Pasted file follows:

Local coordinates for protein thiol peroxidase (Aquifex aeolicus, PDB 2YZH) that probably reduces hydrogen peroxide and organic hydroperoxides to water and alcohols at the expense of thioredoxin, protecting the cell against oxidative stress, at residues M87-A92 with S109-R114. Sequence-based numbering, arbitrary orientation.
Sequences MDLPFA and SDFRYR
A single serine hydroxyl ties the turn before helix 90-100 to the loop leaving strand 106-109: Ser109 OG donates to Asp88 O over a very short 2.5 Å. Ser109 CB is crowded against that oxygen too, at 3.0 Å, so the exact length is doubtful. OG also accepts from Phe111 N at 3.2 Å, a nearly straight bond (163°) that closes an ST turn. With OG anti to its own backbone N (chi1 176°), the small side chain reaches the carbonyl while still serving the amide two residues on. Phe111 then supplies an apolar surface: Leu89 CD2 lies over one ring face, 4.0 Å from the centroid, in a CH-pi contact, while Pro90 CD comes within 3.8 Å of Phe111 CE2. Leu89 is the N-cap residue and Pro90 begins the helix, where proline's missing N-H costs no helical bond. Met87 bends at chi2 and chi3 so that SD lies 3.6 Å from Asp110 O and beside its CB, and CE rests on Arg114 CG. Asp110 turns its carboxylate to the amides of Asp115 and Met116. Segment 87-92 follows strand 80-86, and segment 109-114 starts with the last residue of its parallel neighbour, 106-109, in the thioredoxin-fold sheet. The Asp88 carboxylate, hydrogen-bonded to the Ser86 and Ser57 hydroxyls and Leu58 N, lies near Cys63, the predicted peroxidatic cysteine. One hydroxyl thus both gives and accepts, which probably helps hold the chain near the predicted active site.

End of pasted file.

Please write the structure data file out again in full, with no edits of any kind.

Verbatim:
Local coordinates for protein thiol peroxidase (Aquifex aeolicus, PDB 2YZH) that probably reduces hydrogen peroxide and organic hydroperoxides to water and alcohols at the expense of thioredoxin, protecting the cell against oxidative stress, at residues M87-A92 with S109-R114. Sequence-based numbering, arbitrary orientation.
Sequences MDLPFA and SDFRYR
A single serine hydroxyl ties the turn before helix 90-100 to the loop leaving strand 106-109: Ser109 OG donates to Asp88 O over a very short 2.5 Å. Ser109 CB is crowded against that oxygen too, at 3.0 Å, so the exact length is doubtful. OG also accepts from Phe111 N at 3.2 Å, a nearly straight bond (163°) that closes an ST turn. With OG anti to its own backbone N (chi1 176°), the small side chain reaches the carbonyl while still serving the amide two residues on. Phe111 then supplies an apolar surface: Leu89 CD2 lies over one ring face, 4.0 Å from the centroid, in a CH-pi contact, while Pro90 CD comes within 3.8 Å of Phe111 CE2. Leu89 is the N-cap residue and Pro90 begins the helix, where proline's missing N-H costs no helical bond. Met87 bends at chi2 and chi3 so that SD lies 3.6 Å from Asp110 O and beside its CB, and CE rests on Arg114 CG. Asp110 turns its carboxylate to the amides of Asp115 and Met116. Segment 87-92 follows strand 80-86, and segment 109-114 starts with the last residue of its parallel neighbour, 106-109, in the thioredoxin-fold sheet. The Asp88 carboxylate, hydrogen-bonded to the Ser86 and Ser57 hydroxyls and Leu58 N, lies near Cys63, the predicted peroxidatic cysteine. One hydroxyl thus both gives and accepts, which probably helps hold the chain near the predicted active site.